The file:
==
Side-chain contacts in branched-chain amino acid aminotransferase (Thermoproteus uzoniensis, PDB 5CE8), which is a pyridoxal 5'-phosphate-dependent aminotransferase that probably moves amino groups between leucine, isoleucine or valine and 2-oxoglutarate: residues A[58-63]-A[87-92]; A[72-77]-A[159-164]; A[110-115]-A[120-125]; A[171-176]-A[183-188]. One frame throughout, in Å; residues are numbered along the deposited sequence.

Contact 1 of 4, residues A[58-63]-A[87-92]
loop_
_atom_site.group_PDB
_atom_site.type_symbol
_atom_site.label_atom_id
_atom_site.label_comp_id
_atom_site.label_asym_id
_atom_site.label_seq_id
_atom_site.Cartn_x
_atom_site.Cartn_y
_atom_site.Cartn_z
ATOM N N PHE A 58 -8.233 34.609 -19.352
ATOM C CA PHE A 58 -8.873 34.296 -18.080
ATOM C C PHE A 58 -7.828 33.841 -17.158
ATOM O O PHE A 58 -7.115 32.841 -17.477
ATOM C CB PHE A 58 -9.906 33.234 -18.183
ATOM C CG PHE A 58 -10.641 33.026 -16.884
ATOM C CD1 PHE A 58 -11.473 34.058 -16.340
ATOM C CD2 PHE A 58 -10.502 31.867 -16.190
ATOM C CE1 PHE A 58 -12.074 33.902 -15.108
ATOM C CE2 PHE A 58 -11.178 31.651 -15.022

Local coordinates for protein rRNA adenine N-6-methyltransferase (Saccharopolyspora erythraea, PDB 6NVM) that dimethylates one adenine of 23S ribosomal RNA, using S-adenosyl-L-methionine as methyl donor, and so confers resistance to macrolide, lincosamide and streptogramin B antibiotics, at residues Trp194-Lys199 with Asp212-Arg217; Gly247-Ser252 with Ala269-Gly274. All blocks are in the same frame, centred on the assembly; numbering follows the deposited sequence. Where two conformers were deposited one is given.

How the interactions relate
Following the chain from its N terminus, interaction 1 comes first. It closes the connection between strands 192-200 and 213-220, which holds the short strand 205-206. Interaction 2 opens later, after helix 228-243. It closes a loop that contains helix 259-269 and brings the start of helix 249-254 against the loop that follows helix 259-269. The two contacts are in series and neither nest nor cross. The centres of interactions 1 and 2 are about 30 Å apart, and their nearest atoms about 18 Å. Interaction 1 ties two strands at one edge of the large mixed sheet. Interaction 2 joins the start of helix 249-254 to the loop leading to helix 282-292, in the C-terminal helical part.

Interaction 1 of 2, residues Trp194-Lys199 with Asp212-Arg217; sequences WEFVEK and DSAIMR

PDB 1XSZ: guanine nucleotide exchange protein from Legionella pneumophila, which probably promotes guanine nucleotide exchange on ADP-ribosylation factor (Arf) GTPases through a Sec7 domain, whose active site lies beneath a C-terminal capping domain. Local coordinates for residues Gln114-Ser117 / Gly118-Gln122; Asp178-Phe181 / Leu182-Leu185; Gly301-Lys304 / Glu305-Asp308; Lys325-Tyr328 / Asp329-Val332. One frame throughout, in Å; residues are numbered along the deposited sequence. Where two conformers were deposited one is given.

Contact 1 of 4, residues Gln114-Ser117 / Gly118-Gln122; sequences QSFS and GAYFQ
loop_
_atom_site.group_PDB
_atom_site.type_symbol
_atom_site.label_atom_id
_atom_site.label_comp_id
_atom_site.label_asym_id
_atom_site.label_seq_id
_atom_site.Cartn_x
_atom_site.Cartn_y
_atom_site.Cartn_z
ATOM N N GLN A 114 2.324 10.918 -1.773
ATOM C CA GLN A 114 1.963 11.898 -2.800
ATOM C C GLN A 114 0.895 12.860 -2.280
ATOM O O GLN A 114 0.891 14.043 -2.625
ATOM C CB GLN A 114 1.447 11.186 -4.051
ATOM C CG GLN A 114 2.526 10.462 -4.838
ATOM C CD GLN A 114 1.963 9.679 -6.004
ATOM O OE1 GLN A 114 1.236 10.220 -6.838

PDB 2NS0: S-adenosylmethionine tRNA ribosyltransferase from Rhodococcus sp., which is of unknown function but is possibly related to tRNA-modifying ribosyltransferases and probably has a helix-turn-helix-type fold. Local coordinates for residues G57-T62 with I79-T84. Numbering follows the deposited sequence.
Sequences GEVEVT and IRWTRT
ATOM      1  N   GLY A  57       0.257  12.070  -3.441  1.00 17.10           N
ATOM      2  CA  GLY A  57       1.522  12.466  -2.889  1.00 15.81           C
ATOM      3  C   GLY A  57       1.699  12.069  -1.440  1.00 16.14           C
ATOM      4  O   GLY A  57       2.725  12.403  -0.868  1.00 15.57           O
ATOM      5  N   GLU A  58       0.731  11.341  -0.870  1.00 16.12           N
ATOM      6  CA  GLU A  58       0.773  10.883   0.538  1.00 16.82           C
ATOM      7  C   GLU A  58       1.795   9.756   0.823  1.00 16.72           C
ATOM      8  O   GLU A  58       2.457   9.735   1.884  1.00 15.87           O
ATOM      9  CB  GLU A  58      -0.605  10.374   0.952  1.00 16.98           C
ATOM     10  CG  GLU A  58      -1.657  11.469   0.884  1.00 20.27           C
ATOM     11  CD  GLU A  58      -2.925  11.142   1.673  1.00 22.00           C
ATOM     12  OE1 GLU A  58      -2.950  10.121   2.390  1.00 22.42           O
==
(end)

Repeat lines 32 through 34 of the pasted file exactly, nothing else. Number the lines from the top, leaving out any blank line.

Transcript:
_atom_site.label_atom_id
_atom_site.label_comp_id
_atom_site.label_asym_id